The first step is to vacuum seal the beef tenderloin. If you don’t have a vacuum sealer, you can place the steaks into separate zip-lock bags and remove the air by dipping the bags into water. Once the bags are nearly fully submerged, seal the bag. The water will help push out all of the air from the bags, keeping the steaks from floating and in constant contact with the water while cooking.

Feel free to add any marinade or seasonings to the vacuumed sealed bags.

Sous Vide Beef Tenderloin in a Cooler

Place the steaks into the 140 degree water for 1 hour. The steaks are ready when the internal temperature reaches 120 degrees for rare, 134 degrees for medium rare, or 140 degrees for medium. Since the water temperature is at 140 degrees, the steaks won’t reach a doneness over medium.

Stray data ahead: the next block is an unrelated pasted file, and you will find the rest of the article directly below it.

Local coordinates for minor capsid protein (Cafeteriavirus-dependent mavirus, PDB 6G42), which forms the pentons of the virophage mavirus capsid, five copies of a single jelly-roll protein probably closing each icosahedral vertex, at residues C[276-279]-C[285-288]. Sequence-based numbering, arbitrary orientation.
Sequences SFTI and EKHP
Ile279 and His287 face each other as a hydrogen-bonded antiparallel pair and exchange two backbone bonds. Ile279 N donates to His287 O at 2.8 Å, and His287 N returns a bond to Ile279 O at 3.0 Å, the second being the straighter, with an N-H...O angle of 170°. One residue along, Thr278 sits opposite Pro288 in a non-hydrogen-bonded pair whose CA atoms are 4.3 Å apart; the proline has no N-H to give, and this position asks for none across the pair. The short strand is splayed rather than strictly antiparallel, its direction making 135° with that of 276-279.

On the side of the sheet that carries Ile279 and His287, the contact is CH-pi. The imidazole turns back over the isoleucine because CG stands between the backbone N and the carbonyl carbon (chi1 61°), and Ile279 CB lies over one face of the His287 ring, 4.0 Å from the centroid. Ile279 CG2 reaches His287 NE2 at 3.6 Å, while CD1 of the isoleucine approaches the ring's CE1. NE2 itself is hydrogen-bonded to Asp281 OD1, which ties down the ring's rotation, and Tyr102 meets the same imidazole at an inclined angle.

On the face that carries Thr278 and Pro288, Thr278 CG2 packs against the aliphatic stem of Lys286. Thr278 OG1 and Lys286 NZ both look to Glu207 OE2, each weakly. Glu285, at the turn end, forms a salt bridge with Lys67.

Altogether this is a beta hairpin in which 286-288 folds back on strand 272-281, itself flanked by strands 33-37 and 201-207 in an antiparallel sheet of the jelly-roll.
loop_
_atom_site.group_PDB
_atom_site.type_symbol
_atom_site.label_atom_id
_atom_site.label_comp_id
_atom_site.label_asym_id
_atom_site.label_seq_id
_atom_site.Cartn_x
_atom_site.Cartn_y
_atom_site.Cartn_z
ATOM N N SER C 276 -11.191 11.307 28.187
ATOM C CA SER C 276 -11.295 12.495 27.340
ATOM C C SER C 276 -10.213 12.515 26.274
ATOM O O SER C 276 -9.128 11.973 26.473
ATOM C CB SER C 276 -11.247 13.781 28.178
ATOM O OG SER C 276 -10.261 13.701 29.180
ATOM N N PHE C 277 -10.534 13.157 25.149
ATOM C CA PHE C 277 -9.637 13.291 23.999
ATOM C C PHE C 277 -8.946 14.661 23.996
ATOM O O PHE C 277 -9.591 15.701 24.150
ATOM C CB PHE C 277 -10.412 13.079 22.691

Sous Vide Beef Tenderloin in a Cooler

After an hour in the water bath, the steaks will need to be seared in a screaming hot pan or grill. A cast iron pan works great for this. This will create the beautiful and flavorful crust on the outside of the steak, without overcooking it.

Some of the best steaks I’ve ever made were done by this style of cooking.

Sous Vide Beef Tenderloin
 
Prep time
Cook time
Total time
 
Ingredients
  • 2 beef tenderloin filets
  • salt and pepper, to taste
  • 1 tbsp butter (if using a cast iron pan)
Equipment:
  • large cooler
  • digital cooking thermometer
Instructions
  1. Fill a large cooler with 140 degree Fahrenheit water. Set aside.